Walker plan envisions a return to an ‘open market’ that rolls back ACA’s consumer protections and ratchets up premiums for women.

If women are beginning to get a tad concerned about what their world might be like if the next occupant of the White House is a Republican, they have more reason to worry now that some of the GOP candidates for president are cluing us in about their Obamacare replacement plans. Continue reading

Why pre-existing conditions mattered . . . to millions

Before Obamacare became law, Americans faced rejection of individual health coverage for any one of 400 medical conditions

The Republican candidates for president who say they’ll lead the charge to repeal Obamacare if they’re elected (that would be all 17 of them) might want to take note of the most recent Kaiser Family Foundation poll: more Americans are now for the law than against it. If you don’t believe me, take a look at this. Continue reading

Health insurers working the system to pad their profits

Taking advantage of Medicare Advantage

One of the reasons the health insurance industry worked behind the scenes in 2009 and 2010 to derail Obamacare was the fear that changes mandated by the law would cut their Medicare Advantage profits. Medicare Advantage plans are federally funded but privately run alternatives to traditional fee-for-service Medicare. Continue reading

No insurance no teeth . . . no future!

You know things must really be getting bad when the mainstream media starts asking questions. Even if the questions dance around the truth a bit, it still is powerful to see it there. The August 10 issue of USA Today on page 5A had this title: More Americans turning to dentures to get, keep jobs. Now, this in itself is a bit of a con job by the writer and editor of that paper. Continue reading

Scotland bans growing GM crops

Independent evidence shows GM foods and ingredients harm human health. All nations should ban them. Continue reading

Candidates without a clue

GOP contenders hate Obamacare but don’t have an alternative and know nothing about health insurance

If folks who watched Thursday night’s Republican presidential debate were expecting the candidates to tell us what they’d do to replace Obamacare if they could get rid of it, those folks would have been disappointed. Continue reading

Privatizing Medicare would create more problems than it solves

Republicans have long dreamed of finding a way to either privatize or get rid of Medicare, a program that has provided access to health care for well over 100 million Americans since it was created in 1965. As presidential candidate and former Florida Governor Jeb Bush made clear a few days ago, that dream is still alive. Continue reading

Minimizing the risk of radiation skin burns

Patients who are to undergo radiation for head, neck and breast cancer learn about a litany of possible side effects from the treatment. Among the warnings I received was that about 90% of patients will experience some radiation dermatitis. What the doctor meant was that skin burns occur to about 90% of all patients receiving radiation to the head and neck. The odds are about the same for breast cancer. Continue reading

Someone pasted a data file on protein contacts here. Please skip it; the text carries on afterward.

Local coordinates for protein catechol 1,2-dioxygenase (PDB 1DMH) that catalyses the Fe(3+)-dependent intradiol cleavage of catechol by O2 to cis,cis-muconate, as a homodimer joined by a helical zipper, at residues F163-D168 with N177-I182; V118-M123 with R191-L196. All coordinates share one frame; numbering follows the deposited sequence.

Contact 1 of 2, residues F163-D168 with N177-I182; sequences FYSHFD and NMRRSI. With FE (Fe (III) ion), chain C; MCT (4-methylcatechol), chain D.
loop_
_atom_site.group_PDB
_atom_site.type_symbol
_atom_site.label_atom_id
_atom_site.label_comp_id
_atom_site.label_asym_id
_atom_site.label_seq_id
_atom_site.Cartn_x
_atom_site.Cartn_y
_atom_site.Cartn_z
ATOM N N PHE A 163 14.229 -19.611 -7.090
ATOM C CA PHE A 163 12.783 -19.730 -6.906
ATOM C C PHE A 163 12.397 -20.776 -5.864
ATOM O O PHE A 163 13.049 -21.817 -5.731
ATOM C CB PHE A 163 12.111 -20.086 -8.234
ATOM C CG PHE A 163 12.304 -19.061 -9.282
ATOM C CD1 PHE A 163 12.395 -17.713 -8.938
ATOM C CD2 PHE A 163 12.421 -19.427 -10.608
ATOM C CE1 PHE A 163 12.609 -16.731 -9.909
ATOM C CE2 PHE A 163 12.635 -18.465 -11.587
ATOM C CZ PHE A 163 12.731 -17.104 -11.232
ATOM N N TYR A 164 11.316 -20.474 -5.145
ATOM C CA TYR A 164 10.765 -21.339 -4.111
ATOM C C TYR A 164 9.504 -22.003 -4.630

Alabama OB-GYN whose patient died, pushed for ‘drive-through deliveries’

Sen. Larry Stutts fought law enacted to require longer hospital stays for mothers and newborns

During his campaign for the Alabama legislature last year, now-state Sen. Larry Stutts, a Sheffield Republican and OB-GYN, vowed to get the government out of the middle of the patient-physician relationship. He made no mention of the fact that what he really had in mind was putting insurance companies back in the middle of that relationship. Continue reading

Something in the USA has to work right: A non-profit hospital in Virginia actually does

It is easy to severely criticize the state of many things in the United States of America: the US president and Congress bowing to the demands of the national security community to exempt their $1 trillion (US) spending from sequestration mandates. The demise of Detroit, Michigan, and another round of water shut-offs scheduled for April that will affect nearly 100,000 residents (the Detroit bankruptcy case judge’s ruled that residents have no inherent right to clean water). The geopolitical brinkmanship with Russia and China that, if pushed too far, could lead to World War III. The odious double standards applied to “leakers” of classified military and intelligence information js repulsive: former US Army general and CIA director David Petraeus gets no jail time for passing off military secrets to his lover Paula Broadwell, yet former CIA analyst John Kiriakou gets two years in federal prison. Continue reading